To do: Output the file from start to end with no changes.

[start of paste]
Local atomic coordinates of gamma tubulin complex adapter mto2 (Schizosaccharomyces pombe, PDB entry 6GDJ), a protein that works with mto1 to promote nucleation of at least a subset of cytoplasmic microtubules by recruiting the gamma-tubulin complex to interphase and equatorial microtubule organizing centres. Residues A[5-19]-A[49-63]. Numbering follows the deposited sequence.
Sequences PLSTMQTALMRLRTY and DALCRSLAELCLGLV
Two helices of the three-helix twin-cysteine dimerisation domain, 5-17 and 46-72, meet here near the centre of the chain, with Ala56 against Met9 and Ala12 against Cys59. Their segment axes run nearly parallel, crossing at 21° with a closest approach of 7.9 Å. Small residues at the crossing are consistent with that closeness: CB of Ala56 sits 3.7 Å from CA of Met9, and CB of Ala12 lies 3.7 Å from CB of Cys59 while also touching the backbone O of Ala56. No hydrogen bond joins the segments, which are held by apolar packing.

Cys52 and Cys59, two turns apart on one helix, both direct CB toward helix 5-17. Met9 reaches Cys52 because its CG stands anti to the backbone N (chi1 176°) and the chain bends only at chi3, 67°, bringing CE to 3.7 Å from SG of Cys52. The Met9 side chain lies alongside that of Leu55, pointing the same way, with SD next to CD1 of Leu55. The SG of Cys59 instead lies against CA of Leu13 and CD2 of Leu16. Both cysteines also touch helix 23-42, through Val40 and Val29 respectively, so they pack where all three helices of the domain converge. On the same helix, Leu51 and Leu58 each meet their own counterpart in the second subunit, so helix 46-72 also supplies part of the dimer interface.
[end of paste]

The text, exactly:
Local atomic coordinates of gamma tubulin complex adapter mto2 (Schizosaccharomyces pombe, PDB entry 6GDJ), a protein that works with mto1 to promote nucleation of at least a subset of cytoplasmic microtubules by recruiting the gamma-tubulin complex to interphase and equatorial microtubule organizing centres. Residues A[5-19]-A[49-63]. Numbering follows the deposited sequence.
Sequences PLSTMQTALMRLRTY and DALCRSLAELCLGLV
Two helices of the three-helix twin-cysteine dimerisation domain, 5-17 and 46-72, meet here near the centre of the chain, with Ala56 against Met9 and Ala12 against Cys59. Their segment axes run nearly parallel, crossing at 21° with a closest approach of 7.9 Å. Small residues at the crossing are consistent with that closeness: CB of Ala56 sits 3.7 Å from CA of Met9, and CB of Ala12 lies 3.7 Å from CB of Cys59 while also touching the backbone O of Ala56. No hydrogen bond joins the segments, which are held by apolar packing.

Cys52 and Cys59, two turns apart on one helix, both direct CB toward helix 5-17. Met9 reaches Cys52 because its CG stands anti to the backbone N (chi1 176°) and the chain bends only at chi3, 67°, bringing CE to 3.7 Å from SG of Cys52. The Met9 side chain lies alongside that of Leu55, pointing the same way, with SD next to CD1 of Leu55. The SG of Cys59 instead lies against CA of Leu13 and CD2 of Leu16. Both cysteines also touch helix 23-42, through Val40 and Val29 respectively, so they pack where all three helices of the domain converge. On the same helix, Leu51 and Leu58 each meet their own counterpart in the second subunit, so helix 46-72 also supplies part of the dimer interface.